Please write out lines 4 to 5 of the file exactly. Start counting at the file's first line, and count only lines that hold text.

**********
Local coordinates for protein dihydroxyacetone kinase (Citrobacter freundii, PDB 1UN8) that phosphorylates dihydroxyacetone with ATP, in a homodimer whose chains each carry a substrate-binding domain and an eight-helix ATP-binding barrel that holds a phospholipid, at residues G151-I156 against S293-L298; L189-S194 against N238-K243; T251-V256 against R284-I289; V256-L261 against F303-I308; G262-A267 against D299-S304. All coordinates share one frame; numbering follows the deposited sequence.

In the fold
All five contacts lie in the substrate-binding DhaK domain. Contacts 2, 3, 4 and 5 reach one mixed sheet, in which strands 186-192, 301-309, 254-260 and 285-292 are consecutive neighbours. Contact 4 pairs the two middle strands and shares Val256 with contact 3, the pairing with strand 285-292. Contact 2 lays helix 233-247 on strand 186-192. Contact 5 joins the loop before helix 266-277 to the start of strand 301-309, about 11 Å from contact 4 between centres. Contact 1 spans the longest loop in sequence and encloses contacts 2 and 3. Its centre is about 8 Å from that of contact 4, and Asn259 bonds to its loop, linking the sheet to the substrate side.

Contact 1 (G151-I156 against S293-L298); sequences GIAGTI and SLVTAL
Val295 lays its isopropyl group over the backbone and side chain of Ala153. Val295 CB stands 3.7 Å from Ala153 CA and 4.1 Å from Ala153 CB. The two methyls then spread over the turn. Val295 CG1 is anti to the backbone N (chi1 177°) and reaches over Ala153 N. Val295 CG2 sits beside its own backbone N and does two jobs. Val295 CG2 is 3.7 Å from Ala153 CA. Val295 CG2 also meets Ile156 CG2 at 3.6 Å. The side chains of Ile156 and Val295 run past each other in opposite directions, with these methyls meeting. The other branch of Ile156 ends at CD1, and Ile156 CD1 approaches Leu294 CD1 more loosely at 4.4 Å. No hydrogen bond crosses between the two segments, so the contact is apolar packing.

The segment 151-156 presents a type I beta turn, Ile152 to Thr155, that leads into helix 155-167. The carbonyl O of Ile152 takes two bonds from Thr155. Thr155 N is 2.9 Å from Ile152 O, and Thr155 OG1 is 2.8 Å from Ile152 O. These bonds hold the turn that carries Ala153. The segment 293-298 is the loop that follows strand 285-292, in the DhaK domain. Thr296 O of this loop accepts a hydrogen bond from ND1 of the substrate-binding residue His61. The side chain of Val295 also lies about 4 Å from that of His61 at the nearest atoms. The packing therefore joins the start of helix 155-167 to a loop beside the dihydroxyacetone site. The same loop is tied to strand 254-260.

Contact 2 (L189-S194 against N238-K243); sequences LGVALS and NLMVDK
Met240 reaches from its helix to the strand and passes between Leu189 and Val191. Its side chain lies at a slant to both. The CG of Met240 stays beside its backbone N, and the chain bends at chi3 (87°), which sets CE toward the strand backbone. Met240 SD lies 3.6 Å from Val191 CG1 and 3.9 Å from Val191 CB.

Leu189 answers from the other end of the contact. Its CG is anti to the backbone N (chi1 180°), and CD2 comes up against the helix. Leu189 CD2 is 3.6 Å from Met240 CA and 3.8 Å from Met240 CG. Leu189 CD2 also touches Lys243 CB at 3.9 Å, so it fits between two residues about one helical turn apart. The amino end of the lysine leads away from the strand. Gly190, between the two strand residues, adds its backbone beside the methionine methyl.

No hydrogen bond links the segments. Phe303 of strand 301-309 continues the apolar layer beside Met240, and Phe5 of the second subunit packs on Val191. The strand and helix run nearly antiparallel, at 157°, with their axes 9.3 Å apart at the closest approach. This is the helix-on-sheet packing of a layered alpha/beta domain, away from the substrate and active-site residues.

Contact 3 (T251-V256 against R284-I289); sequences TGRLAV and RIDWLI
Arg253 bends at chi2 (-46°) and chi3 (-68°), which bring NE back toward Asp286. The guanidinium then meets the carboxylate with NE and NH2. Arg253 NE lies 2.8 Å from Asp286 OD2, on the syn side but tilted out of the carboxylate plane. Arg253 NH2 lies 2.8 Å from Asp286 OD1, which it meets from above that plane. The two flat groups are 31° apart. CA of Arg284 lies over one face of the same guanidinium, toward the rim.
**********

Contact 1 (G151-I156 against S293-L298); sequences GIAGTI and SLVTAL
Val295 lays its isopropyl group over the backbone and side chain of Ala153. Val295 CB stands 3.7 Å from Ala153 CA and 4.1 Å from Ala153 CB. The two methyls then spread over the turn. Val295 CG1 is anti to the backbone N (chi1 177°) and reaches over Ala153 N. Val295 CG2 sits beside its own backbone N and does two jobs. Val295 CG2 is 3.7 Å from Ala153 CA. Val295 CG2 also meets Ile156 CG2 at 3.6 Å. The side chains of Ile156 and Val295 run past each other in opposite directions, with these methyls meeting. The other branch of Ile156 ends at CD1, and Ile156 CD1 approaches Leu294 CD1 more loosely at 4.4 Å. No hydrogen bond crosses between the two segments, so the contact is apolar packing.